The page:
Green Bay Packers defender Morgan Burnett chases New York Giants running back Ahmad Bradshaw during Sunday night's game at MetLife Stadium. Jim Matthews/Press-Gazette
EAST RUTHERFORD, N.J. — The New York Giants again had too much pass rush and too much run game for the Green Bay Packers.
Barely more than 10 months after the Giants’ impressive front four and solid run game dispatched the Packers in a divisional-round playoff game at Lambeau Field, they dominated them even more thoroughly in a 38-10 win on Sunday night at MetLife Stadium.
The blowout defeat was tied for the second-worst in Mike McCarthy’s seven seasons as coach — the worst was a 35-0 loss to the New England Patriots in his first year as coach, 2006. It also dropped the Packers out of a first-place tie with Chicago for first place in the NFC North Division. The Chicago Bears (8-3) have a one-game lead after their win over Minnesota earlier Sunday. With five games to play, the Packers still have a one-game lead over three teams (Minnesota, Tampa Bay and Seattle) for the first of two wild-card spots in the NFC.
“This is a game that really makes everybody look inside and find out what you’re about,” McCarthy said. “I believe in what we’re about as a football team. I haven’t felt like this since probably the first game I coached as a Green Bay Packer head coach. Beaten very thoroughly tonight. Doesn’t taste good, doesn’t feel good.”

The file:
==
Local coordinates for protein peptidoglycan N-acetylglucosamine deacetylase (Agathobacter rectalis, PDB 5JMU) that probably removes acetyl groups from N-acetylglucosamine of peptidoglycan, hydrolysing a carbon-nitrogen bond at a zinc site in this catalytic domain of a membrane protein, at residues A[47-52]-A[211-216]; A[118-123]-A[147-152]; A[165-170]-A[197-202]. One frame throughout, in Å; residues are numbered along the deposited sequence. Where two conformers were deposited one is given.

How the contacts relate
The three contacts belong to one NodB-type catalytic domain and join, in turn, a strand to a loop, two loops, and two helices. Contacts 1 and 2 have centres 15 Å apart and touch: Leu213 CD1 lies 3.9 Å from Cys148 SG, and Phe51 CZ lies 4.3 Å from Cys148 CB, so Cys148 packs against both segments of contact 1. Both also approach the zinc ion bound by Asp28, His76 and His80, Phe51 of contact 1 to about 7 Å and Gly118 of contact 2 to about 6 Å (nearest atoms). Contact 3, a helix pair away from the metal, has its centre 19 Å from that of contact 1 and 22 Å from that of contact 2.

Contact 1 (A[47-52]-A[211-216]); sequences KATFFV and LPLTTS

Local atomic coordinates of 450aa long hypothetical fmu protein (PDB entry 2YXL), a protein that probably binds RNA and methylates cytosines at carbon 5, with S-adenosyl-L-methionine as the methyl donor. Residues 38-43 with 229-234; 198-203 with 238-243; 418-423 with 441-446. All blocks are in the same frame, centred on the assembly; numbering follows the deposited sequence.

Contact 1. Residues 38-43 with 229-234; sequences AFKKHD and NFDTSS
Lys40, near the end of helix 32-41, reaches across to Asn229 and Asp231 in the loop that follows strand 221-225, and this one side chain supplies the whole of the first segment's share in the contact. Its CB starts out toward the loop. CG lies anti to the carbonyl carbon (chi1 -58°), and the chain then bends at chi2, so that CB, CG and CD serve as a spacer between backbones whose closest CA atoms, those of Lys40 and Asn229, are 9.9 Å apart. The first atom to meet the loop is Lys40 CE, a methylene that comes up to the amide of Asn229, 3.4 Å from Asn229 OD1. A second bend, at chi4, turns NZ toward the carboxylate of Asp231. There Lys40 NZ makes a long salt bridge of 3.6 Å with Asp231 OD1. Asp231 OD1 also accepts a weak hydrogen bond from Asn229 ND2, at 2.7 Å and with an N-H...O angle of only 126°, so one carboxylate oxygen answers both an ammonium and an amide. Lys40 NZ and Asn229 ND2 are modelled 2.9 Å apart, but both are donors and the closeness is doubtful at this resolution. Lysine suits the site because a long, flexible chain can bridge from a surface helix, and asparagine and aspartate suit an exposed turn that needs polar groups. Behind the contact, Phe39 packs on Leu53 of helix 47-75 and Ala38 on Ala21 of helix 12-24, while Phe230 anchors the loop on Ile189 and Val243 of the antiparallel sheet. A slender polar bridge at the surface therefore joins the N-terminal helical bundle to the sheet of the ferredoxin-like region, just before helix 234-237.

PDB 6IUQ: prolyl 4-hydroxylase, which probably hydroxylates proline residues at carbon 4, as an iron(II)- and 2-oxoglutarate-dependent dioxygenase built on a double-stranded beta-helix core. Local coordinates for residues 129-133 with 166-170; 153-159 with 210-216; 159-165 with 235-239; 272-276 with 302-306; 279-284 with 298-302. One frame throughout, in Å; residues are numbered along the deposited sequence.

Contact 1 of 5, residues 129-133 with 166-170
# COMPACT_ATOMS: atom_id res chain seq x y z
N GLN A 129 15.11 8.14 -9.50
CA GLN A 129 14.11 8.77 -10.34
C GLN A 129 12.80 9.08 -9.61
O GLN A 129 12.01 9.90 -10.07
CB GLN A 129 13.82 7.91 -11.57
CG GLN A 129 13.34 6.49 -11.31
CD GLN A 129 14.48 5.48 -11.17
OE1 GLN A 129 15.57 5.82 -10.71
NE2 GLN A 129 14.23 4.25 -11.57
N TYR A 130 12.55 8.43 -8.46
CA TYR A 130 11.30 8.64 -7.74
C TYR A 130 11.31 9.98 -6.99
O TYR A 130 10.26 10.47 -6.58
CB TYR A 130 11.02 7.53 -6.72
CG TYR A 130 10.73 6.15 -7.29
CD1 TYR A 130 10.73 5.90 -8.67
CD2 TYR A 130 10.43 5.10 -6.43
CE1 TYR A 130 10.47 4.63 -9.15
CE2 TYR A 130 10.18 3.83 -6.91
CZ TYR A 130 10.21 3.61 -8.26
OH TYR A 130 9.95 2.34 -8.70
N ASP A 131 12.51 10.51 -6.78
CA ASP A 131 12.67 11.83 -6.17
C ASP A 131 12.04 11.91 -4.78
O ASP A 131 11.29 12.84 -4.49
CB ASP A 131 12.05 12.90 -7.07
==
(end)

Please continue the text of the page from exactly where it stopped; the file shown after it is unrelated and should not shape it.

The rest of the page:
The defending Super Bowl-champion Giants (7-4), in the meantime, made a statement with their sharp performance coming off two straight losses and then their bye last weekend. They now lead the NFC East Division by two games and have blowout wins over San Francisco and the Packers, two leading contenders for this year’s NFC championship.
The Packers lost this game at the line of scrimmage on both sides of the ball. With outside linebacker Clay Matthews missing his second straight game because of a hamstring injury, they couldn’t get a handle on Giants halfback Ahmad Bradshaw and Andre Brown, who combined to average 5.3 yards a carry (122 yards on 23 rushes). That left quarterback Eli Manning in more of a support role, where he was only 16-for-31 passing but took care of the ball and put up a 114.4 rating (three touchdowns, no interceptions, 249 yards passing).
Playing from behind most of the night, the Packers also had a terrible time protecting quarterback Aaron Rodgers against a Giants’ defensive line that probably is the NFL’s best. The Giants, led by a pass rush that includes two top outside threats defensive ends Osi Umenyiora and Jason Pierre-Paul, sacked Rodgers five times and hit him hard just after he threw on several other plays before coach Mike McCarthy finally got his quarterback out of the game in the final five minutes.
“The New York Giants have an outstanding defensive line,” McCarthy said. “We knew that coming in, and we’ve known it for the last couple years. We had a plan, didn’t execute it very well. Got away from it, went to some spread things, that wasn’t the answer, that was poor play selection on my part. But they did a hell of a job tonight. They were dynamic, very talented, very productive.”